Bangladesh wins UN public service award

Dhaka receives award for 'developing a transparent and accountable public service' new online land rights system


Anadolu Agency June 06, 2020
PHOTO: AA

BANGLADESH: Bangladesh on Friday won the 2020 UN Public Service Award in the category of "developing a transparent and accountable public service" for its e-mutation initiative to digitize the processing of land rights records.

The initiative was "an outstanding achievement" that "demonstrated excellence in serving the public interest," Liu Zhenmin, the UN Under-Secretary-General for Economic and Social Affairs, said in a letter to Dhaka's permanent UN representative.

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The initiative is a "significant contribution to the improvement of public administration" in Bangladesh and will "serve as an inspiration and encouragement for others working for the public service," he said, according to a foreign ministry statement.

The UN Department of Economic and Social Affairs confers the Public Service Award each June 23 for innovative initiatives in the public sector.

Amid the novel coronavirus pandemic, it replaced this year's event with a plan to initiate numerous outreach activities to showcase the winning initiatives online, including over UN social media channels.

Every year, about 2.2 million land dispute cases are filed in Bangladesh. These tend to be time and effort-consuming, and officials have been accused of corruption.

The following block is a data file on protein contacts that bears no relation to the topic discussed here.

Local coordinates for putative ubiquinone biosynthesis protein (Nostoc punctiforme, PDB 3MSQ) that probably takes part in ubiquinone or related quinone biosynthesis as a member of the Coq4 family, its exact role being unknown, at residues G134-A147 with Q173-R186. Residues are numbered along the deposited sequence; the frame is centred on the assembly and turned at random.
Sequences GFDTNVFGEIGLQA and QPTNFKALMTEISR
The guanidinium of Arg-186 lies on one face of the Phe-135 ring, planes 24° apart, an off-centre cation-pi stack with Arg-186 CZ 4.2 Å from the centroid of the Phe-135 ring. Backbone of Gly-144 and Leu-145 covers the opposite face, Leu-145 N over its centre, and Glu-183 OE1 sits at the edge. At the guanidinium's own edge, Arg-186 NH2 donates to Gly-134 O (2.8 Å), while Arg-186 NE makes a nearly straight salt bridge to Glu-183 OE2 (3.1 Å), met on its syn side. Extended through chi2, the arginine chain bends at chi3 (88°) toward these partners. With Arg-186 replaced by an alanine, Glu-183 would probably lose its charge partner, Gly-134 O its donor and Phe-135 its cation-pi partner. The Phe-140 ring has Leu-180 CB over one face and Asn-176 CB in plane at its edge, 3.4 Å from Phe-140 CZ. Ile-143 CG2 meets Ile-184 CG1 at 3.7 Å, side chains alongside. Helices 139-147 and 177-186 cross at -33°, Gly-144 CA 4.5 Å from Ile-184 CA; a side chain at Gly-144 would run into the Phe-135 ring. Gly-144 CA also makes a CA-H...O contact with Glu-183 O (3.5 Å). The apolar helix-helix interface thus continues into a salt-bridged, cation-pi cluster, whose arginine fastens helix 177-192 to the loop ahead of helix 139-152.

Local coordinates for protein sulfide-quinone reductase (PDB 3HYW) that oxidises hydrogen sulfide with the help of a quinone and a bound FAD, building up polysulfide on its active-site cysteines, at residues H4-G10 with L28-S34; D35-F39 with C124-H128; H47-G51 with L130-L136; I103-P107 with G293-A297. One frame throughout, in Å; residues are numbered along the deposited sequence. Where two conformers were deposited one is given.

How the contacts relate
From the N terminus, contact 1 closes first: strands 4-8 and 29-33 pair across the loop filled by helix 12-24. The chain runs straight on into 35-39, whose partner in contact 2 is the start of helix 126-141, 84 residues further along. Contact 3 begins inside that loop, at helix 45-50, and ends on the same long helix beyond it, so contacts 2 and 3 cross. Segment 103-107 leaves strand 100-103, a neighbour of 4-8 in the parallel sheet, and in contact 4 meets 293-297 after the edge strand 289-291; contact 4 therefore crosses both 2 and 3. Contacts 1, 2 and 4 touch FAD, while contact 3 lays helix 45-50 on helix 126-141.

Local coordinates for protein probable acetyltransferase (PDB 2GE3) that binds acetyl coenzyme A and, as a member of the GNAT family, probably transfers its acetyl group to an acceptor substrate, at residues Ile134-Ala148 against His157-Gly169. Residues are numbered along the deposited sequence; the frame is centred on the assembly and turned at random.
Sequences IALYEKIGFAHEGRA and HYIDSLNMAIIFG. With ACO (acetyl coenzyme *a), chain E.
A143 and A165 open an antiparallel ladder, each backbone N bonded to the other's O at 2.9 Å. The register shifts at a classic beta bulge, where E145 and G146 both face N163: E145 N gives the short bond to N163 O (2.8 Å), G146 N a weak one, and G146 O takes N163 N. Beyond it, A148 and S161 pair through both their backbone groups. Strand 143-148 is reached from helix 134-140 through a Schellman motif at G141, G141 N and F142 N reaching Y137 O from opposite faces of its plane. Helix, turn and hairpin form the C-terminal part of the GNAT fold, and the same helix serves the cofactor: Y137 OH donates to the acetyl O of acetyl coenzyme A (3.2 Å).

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"People have to provide a good number of documents and prove in support of their claim to hand over or take the 'record of rights' of land in the country. But, the digitalization has brought a tremendous change in the process," said Nilufa Yesmin, a senior government official.

People can now receive service from their homes by using the online applications that reduce time and effort, she told Anadolu Agency.

The apps were developed by the Access to Information (A2I) program initiated by the prime ministry, working with the Land Reform Board.

Nilufa Yesmin, also a national consultant for e-filing practices at A2I, said land rights records were a very complex issue in the country for service providers and seekers.

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